In spite of all their work to remake America in their own image, the “progressive” elements in society are surprised to find themselves defeated–even in California!  The battle for them is not yet a “mop up” operation.   Proposition 8 showed them that they’ll have to go back to the drawing board.   It must be frustrating to have to attack the Bible’s influence in America–again.

So…  Miller’s essay had to be written.  Newsweek had to print it.

They chose the title well:  “The Religious Case for  Gay Marriage.”

It certainly isn’t a Biblical one.

*  Does Jesus display a 21st century political correctness toward all behavior in the following statement?  “And as Moses lifted up the serpent in the wilderness, even so must the Son of Man be lifted up, that whoever believes in Him should not perish but have eternal life.  For God so loved the world that He gave His only begotten Son, that whoever believes in Him should not perish but have everlasting life.  For God did not send His Son into the world to condemn the world, but that the world through Him might be saved. “He who believes in Him is not condemned; but he who does not believe is condemned already, because he has not believed in the name of the only begotten Son of God. And this is the condemnation, that the light has come into the world, and men loved darkness rather than light, because their deeds were evil.”  (John 3:14-19)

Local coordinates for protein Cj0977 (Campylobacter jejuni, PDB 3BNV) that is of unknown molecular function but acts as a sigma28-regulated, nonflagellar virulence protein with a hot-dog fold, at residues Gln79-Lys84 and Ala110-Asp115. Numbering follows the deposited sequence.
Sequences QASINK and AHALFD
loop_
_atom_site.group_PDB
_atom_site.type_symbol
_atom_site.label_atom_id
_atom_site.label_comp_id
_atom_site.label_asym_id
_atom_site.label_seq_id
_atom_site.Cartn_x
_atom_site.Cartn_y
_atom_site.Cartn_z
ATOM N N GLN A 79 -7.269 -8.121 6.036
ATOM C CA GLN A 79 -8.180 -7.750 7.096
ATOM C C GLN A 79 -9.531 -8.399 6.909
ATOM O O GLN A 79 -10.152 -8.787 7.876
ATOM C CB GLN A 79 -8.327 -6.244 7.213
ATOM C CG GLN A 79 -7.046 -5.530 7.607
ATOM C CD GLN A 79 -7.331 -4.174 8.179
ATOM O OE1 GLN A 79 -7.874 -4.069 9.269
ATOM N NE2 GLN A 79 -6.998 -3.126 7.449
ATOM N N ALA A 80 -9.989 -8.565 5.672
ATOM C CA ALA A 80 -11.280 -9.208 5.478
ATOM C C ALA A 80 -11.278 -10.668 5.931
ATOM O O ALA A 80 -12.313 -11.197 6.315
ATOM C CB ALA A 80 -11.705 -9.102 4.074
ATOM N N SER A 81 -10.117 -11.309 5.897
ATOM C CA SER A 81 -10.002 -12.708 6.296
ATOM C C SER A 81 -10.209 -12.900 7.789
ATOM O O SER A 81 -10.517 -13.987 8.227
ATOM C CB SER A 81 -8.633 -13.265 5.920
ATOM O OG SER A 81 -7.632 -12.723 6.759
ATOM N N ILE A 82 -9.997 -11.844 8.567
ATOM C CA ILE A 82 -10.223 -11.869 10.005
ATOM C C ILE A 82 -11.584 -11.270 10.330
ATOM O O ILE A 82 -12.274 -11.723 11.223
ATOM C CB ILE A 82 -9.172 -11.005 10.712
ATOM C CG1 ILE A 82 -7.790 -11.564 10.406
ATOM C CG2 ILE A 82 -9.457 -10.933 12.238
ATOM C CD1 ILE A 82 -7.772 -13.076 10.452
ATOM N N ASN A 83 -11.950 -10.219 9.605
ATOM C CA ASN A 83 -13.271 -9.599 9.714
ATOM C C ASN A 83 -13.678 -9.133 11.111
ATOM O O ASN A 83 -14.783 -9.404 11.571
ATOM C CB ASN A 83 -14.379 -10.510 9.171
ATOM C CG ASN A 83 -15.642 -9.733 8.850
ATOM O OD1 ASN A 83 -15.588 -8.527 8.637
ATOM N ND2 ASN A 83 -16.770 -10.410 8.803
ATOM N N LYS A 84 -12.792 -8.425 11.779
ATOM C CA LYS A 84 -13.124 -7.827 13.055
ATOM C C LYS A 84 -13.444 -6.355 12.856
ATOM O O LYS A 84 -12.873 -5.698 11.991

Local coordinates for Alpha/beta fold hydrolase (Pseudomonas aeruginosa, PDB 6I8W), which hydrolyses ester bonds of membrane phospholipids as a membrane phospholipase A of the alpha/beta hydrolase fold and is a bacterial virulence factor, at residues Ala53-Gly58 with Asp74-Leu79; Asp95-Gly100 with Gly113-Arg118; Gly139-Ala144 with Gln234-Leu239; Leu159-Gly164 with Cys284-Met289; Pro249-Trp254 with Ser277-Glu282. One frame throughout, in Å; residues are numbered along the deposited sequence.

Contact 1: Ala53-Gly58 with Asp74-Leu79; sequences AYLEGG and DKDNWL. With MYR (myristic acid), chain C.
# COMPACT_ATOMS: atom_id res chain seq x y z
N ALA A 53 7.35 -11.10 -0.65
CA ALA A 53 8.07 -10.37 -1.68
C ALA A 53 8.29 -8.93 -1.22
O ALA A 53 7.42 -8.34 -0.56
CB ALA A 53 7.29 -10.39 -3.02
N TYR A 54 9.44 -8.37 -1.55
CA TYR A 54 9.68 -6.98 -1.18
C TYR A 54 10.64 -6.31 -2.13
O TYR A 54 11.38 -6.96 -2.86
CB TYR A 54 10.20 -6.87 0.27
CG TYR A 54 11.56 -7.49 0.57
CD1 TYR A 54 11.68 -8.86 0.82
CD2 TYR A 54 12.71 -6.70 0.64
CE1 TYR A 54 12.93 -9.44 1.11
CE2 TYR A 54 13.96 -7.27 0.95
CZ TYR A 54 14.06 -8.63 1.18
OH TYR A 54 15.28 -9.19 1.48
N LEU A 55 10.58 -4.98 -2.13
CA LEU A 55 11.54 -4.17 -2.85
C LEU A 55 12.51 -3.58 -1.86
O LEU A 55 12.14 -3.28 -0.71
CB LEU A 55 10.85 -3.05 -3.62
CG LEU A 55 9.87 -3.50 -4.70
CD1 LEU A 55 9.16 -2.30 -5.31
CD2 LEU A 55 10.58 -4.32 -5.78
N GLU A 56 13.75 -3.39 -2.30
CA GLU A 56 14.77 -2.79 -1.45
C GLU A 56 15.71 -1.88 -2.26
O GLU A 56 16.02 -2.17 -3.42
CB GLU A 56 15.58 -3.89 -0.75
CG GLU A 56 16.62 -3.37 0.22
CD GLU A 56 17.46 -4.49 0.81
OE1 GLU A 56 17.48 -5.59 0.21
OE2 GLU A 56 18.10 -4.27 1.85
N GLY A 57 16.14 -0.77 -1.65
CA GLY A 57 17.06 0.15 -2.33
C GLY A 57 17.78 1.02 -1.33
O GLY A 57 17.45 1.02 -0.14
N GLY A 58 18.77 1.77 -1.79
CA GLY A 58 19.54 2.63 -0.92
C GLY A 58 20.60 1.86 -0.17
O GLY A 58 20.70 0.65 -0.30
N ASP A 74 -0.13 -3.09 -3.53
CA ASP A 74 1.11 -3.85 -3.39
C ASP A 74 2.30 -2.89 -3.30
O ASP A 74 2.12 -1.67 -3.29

Dear B…
As I re-read Lisa Miller’s cover essay for Newsweek, I realized that she actually supports Proposition 8 and true/traditional marriage.  I know!  It was quite a revelation to me too.
When I first read her essay, I was making the mistake of reading as a literalist. But this is something Miller says we should never do.
So I re-read the article–not taking her literally at all.
Also, I corrected my mistake by reading her article–not for particular points–but for universal truths:  universal truths that could strengthen the basic building block of society and thus create a stable culture for all peoples, no matter their race or religion.
Reading her article with the correct method, I realized that Lisa Miller actually supports all our endeavors to preserve marriage as one man & one woman.
I hope no one finds out how foolish I was.
I know better now.
You can follow Pastor John Rush’s “tweets” at  http://twitter.com/TennKan.

One comment

  1. I just did a paper on slavery. It was for government class.
    You need to meet Mr. Kip Farrar. He is reformed which is really cool. He gives reading from reformers. He is a pastor here.
    Talk to you later. Hannah
    P.S. Is there a way I can make the print bigger on here.
    I am having trouble reading the blog post.